We spend so much of our time and energy at work that our real lives are lived on the periphery of our consciousness.
I came up with that statement. By myself. Noone helped. Although a big glass of vodka would have helped.
Ever since my holiday in August, I am finding it increasingly hard to accept that this is my life. I reckon I spend a total of 10 hours in the working week with my son. Between him, housework, work and watching tv, I think I spend about 5 hours with my husband, majority of that in the train travelling into work.
I am afraid to sleep. I can’t be wasting precious hours sleeping. So I make a point of falling asleep on the sofa with the tv on until 1 am, because that isn’t really sleeping. I am making most of life. Living on the edge.
I don’t really have time to be tired. I am too busy.
The sky is a beautiful bright blue, but not so blue that it hurts my eyes. The air is heavy with sunlight. The cool wind tickles my nostrils. My lips taste delicious, salty. I feel the grainy sand between my fingers and scoop it up in my hands. I love the ocean’s whisper as it crashes against the shore.
I lay there with my eyes closed. Pattering little feet come and go but I am not curious about them.
I feel the sky turn purple. I hear the hush of sunset. I long for a warm blanket.
Yet I lay there with my eyes closed. Passionate murmurs do not tempt me.
I lay there until my head clears of conflicting thoughts. My heart is strong once again, young and brave. The scars of survival fade away. The ocean’s whisper returns my innocence.
Slowly I open my eyes. The whitewashed ceiling is unforgiving. And it is all back again, the confused mind, the unending lethargy, the search for meaning. I am once again a patched-up little girl trying to learn the rules for living.
Colleague A: I have a cat. Her name is frog.
Colleague B: That would really confuse my child, I would have to say ‘This is frog, it’s a cat!’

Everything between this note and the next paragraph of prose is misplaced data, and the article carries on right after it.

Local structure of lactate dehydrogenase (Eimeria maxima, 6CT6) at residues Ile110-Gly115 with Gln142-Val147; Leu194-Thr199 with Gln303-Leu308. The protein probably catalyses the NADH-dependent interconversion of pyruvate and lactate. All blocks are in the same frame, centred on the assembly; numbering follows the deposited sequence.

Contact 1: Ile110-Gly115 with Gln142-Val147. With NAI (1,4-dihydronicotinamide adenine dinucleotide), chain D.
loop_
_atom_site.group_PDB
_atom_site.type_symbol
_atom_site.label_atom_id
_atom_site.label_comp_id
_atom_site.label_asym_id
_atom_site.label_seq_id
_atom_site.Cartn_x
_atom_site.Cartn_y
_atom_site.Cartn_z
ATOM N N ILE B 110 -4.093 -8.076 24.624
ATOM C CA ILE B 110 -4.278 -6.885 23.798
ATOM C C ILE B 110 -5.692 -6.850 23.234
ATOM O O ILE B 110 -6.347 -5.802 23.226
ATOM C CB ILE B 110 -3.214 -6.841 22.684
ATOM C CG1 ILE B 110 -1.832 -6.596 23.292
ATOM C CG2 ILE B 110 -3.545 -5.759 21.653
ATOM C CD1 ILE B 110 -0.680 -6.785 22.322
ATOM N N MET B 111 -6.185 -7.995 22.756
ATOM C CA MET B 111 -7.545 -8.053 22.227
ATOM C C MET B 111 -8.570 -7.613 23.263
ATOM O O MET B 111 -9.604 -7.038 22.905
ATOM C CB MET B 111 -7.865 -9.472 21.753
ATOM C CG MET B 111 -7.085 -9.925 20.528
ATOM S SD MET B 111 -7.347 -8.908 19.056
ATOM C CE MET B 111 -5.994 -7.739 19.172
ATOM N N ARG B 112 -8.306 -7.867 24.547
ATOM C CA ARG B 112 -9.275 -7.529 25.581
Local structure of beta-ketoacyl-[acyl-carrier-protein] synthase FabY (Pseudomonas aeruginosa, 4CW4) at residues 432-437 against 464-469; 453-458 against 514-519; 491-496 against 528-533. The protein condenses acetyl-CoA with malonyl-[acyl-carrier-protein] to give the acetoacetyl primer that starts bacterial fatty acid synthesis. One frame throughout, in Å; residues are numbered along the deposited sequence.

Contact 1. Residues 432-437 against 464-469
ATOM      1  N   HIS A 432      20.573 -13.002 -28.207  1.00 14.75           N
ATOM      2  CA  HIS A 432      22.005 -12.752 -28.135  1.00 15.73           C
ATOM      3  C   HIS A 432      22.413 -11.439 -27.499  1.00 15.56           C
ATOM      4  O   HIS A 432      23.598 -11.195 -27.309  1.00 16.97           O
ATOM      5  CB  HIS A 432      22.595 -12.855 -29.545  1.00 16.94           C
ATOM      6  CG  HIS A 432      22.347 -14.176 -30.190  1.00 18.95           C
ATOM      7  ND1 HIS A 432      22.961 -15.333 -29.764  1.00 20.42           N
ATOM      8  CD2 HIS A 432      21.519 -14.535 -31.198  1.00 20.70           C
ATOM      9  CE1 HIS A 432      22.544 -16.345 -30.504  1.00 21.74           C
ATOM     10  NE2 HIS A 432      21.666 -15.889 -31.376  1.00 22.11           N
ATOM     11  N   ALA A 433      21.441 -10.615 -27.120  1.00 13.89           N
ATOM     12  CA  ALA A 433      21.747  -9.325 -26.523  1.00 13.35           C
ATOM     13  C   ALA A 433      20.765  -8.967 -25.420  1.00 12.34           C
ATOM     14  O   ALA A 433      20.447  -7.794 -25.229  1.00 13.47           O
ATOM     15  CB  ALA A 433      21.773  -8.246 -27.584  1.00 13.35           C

Colleague A: She keeps jumping into the bath that I have drawn up for myself.
Colleague B: Well, she is probably thinking ‘They call me frog, I might as well act like one’. If someone asks you to name a child, you should refuse.
Have you overheard any odd conversations today?
When I was young, I loved to love love. Life was all about the voracious reading of love stories, the soft light of dawn, the splatter of rain drops, a stolen look, the giggling of girlfriends, a shared smile, heartbreak. Youth stretched out indefinitely ahead.
With each passing year, however, the Paulo Coelho stories became a little less inspiring, the magic realism of solitude, a little more unrealisitic. Life slowly became the chaotic clamour of a hundred little fights, sleepless nights after a baby is born, incessant cleaning, stacks of dirty dishes, coughs and colds, an annoying manager, a million microwaved meals, packing lunchboxes, ironing, inflation, changing immigration rules. Life becomes about survival. Surviving the mindlessessness of those hundred little fights, finding a moment’s relief in a hug, looking for redemption in a single thought that strings it all together, hoping for a minute of reflection in a constant juggling act. It never comes. The fight for survival stretches indefinitely ahead and the path is for you to tread, alone.